The Role of Neighborhood Characteristics in Late Stage Melanoma Diagnosis among Hispanic Men in California, Texas, and Florida, 1996-2012

Valerie M. Harvey, Clinton W. Enos, Jarvis T. Chen, Hadiza Galadima, Karl Eschbach

Research output: Contribution to journalReview article

4 Citations (Scopus)

Abstract

Background. Hispanics diagnosed with cutaneous melanoma are more likely to present at advanced stages but the reasons for this are unknown. We identify census tracts at high risk for late stage melanoma diagnosis (LSMD) and examine the contextual predictors of LSMD in California, Texas, and Florida. Methods. We conducted a cross-sectional study using geocoded state cancer registry data. Using hierarchical multilevel logistic regression models we estimated ORs and 95% confidence intervals for the impact of socioeconomic, Hispanic ethnic concentration, index of dissimilarity, and health resource availability measures on LSMD. Results. We identified 12,493 cases. In California, late stage cases were significantly more likely to reside within census tracts composed mostly of Hispanics and immigrants. In Texas, LSMD was associated with residence in areas of socioeconomic deprivation and a higher proportion of immigrants. In Florida, living in areas of low education attainment, high levels of poverty, and a high percentage of Hispanic residents was significantly associated with LSMD. Residential segregation did not independently affect LSMD. Conclusion. The influence of contextual predictors on LSMD varied in magnitude and strength by state, highlighting both the cosegregation of social adversity and poverty and the complexity of their interactions.

Original languageEnglish (US)
Article number8418904
JournalJournal of Cancer Epidemiology
Volume2017
DOIs
StatePublished - Jun 18 2017

Fingerprint

Hispanic Americans
Melanoma
Censuses
Poverty
Logistic Models
Geographic Mapping
Health Resources
Registries
Cross-Sectional Studies
Confidence Intervals
Education
Skin
Neoplasms

ASJC Scopus subject areas

  • Epidemiology
  • Genetics
  • Public Health, Environmental and Occupational Health

Cite this

The Role of Neighborhood Characteristics in Late Stage Melanoma Diagnosis among Hispanic Men in California, Texas, and Florida, 1996-2012. / Harvey, Valerie M.; Enos, Clinton W.; Chen, Jarvis T.; Galadima, Hadiza; Eschbach, Karl.

In: Journal of Cancer Epidemiology, Vol. 2017, 8418904, 18.06.2017.

Research output: Contribution to journalReview article

Harvey, Valerie M. ; Enos, Clinton W. ; Chen, Jarvis T. ; Galadima, Hadiza ; Eschbach, Karl. / The Role of Neighborhood Characteristics in Late Stage Melanoma Diagnosis among Hispanic Men in California, Texas, and Florida, 1996-2012. In: Journal of Cancer Epidemiology. 2017 ; Vol. 2017.
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N2 - Background. Hispanics diagnosed with cutaneous melanoma are more likely to present at advanced stages but the reasons for this are unknown. We identify census tracts at high risk for late stage melanoma diagnosis (LSMD) and examine the contextual predictors of LSMD in California, Texas, and Florida. Methods. We conducted a cross-sectional study using geocoded state cancer registry data. Using hierarchical multilevel logistic regression models we estimated ORs and 95% confidence intervals for the impact of socioeconomic, Hispanic ethnic concentration, index of dissimilarity, and health resource availability measures on LSMD. Results. We identified 12,493 cases. In California, late stage cases were significantly more likely to reside within census tracts composed mostly of Hispanics and immigrants. In Texas, LSMD was associated with residence in areas of socioeconomic deprivation and a higher proportion of immigrants. In Florida, living in areas of low education attainment, high levels of poverty, and a high percentage of Hispanic residents was significantly associated with LSMD. Residential segregation did not independently affect LSMD. Conclusion. The influence of contextual predictors on LSMD varied in magnitude and strength by state, highlighting both the cosegregation of social adversity and poverty and the complexity of their interactions.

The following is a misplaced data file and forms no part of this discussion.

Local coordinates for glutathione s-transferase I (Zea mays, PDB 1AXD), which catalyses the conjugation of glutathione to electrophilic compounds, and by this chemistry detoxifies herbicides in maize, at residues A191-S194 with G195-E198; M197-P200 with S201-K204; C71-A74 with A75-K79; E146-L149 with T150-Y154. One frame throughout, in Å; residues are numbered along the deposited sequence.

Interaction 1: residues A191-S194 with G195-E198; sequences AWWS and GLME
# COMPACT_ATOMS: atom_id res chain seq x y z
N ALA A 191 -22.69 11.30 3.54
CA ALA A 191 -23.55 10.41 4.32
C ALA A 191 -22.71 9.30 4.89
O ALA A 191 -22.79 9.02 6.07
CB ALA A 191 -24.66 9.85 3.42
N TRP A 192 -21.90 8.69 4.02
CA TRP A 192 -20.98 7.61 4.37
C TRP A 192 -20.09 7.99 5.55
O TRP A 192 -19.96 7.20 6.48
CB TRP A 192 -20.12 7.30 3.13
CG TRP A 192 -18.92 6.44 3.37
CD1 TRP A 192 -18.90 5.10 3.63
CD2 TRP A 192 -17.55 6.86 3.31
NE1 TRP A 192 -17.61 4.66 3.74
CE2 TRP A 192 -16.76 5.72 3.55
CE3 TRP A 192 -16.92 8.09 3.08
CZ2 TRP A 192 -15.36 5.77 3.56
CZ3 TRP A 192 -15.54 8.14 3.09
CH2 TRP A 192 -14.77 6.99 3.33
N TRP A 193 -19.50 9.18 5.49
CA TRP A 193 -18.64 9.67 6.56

AB - Background. Hispanics diagnosed with cutaneous melanoma are more likely to present at advanced stages but the reasons for this are unknown. We identify census tracts at high risk for late stage melanoma diagnosis (LSMD) and examine the contextual predictors of LSMD in California, Texas, and Florida. Methods. We conducted a cross-sectional study using geocoded state cancer registry data. Using hierarchical multilevel logistic regression models we estimated ORs and 95% confidence intervals for the impact of socioeconomic, Hispanic ethnic concentration, index of dissimilarity, and health resource availability measures on LSMD. Results. We identified 12,493 cases. In California, late stage cases were significantly more likely to reside within census tracts composed mostly of Hispanics and immigrants. In Texas, LSMD was associated with residence in areas of socioeconomic deprivation and a higher proportion of immigrants. In Florida, living in areas of low education attainment, high levels of poverty, and a high percentage of Hispanic residents was significantly associated with LSMD. Residential segregation did not independently affect LSMD. Conclusion. The influence of contextual predictors on LSMD varied in magnitude and strength by state, highlighting both the cosegregation of social adversity and poverty and the complexity of their interactions.

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